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Videography and Capturing your Next Marketing Role

With 72% of customers saying that they would prefer to learn about a product or service by way of video, it comes as no surprise that more and more companies are expecting marketing candidates to come in with some videography experience. Although you may not have a chance to get behind the camera anytime soon, developing an understanding of the videography basics below will certainly make you a more attractive candidate.

Camera Shots

1. Wide shots

Wide shots are intended to provide a significant amount of context surrounding the subject. It would be especially important to set up a wide shot when showing the setting that the subject of your video will be in. You might consider using a wide shot when showing your subject walking through a city.

2. Medium shots

Medium shots are intended to provide some context around the subject. Medium shots are the most helpful when wanting to frame your subject with a background that is not distracting to the eye. You might consider using a medium shot when shooting a testimonial for a product or service.

3. Close-up shots

Close-up shots are intended to place strong emphasis on the subject of a video by completely eliminating any surrounding context. Close-up shots would prove most beneficial when trying to draw the viewer’s attention to one specific detail. You might consider using a close-up shot on someone’s skin after they have used a pore treatment.

Camera Movements

1. Pans

The most basic camera movement is called the pan, which by definition is when you move your camera from left to right or right to left. Panning your camera allows you to follow a subject or increase the audience’s awareness of what the surroundings look like. You might consider panning the camera over the audience in an auditorium to demonstrate high turnout.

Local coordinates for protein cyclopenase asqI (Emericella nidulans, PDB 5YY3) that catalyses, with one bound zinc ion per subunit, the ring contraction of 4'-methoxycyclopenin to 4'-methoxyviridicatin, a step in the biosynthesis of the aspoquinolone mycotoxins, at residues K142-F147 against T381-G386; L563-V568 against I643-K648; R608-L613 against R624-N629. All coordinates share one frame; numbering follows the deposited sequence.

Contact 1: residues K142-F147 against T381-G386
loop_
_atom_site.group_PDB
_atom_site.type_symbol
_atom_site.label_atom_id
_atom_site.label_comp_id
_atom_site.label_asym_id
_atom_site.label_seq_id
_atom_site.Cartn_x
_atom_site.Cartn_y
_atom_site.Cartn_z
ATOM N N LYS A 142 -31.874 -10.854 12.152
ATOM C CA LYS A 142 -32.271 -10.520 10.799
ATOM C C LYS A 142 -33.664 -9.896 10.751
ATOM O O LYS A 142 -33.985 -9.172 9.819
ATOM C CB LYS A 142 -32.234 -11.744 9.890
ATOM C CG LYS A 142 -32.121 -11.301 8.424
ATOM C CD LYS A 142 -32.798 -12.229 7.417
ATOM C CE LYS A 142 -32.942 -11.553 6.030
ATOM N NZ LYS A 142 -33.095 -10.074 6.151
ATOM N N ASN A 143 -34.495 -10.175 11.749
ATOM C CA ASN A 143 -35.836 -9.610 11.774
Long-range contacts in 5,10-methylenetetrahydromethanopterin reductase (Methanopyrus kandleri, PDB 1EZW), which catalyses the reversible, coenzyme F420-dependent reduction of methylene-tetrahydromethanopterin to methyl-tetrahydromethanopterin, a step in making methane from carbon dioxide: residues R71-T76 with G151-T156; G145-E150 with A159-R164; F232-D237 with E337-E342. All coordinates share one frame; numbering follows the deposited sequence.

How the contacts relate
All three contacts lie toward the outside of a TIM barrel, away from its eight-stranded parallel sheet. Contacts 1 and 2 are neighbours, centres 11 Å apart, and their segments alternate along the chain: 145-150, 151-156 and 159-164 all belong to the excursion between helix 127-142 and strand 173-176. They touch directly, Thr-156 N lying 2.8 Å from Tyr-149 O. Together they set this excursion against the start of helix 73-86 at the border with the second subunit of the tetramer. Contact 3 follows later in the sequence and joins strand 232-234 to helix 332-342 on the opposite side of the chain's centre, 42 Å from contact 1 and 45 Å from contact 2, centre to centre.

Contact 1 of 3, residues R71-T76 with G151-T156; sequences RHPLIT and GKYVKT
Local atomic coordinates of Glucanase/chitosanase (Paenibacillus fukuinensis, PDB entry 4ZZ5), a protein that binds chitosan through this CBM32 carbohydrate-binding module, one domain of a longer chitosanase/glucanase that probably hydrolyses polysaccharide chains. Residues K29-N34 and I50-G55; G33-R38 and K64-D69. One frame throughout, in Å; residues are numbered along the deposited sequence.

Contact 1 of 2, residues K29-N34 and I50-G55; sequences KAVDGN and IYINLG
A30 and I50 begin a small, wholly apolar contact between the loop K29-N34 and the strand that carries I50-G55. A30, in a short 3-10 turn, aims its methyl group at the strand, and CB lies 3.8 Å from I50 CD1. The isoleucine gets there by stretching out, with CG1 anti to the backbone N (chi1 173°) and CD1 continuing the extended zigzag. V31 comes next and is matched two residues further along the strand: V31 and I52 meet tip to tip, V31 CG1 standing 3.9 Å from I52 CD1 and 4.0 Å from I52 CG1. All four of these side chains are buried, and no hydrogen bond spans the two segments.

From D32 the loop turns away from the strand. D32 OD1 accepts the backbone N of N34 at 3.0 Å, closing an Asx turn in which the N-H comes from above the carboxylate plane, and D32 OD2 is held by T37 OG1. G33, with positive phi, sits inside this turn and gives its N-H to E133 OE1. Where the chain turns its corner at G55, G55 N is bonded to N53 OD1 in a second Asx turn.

2. Tilts

Tilts are an up and down or down and up movement of the camera. Tilting your camera can emphasize the height of the subject or symbolize importance and strength. You might consider tilting your camera up when at Century Tower to demonstrate its height and the strength of Gator Nation.

3. Zooms

Zooms are an in and out or out and in movement of the camera. This movement is likely the most familiar to you because it allows you to place emphasis on the subject or draw attention to a specific detail of the subject. You might consider zooming in on a rare bird that you have spotted.

You now know how to set up a shot depending on what the video commands and how to move the camera to communicate that information. Just by understanding these videography basics, you are on your way to becoming an expert content creator. The next time you have the opportunity to share an incredible moment via video, consider practicing some of the skills above. It might turn into an experience that you can discuss during future marketing interviews!

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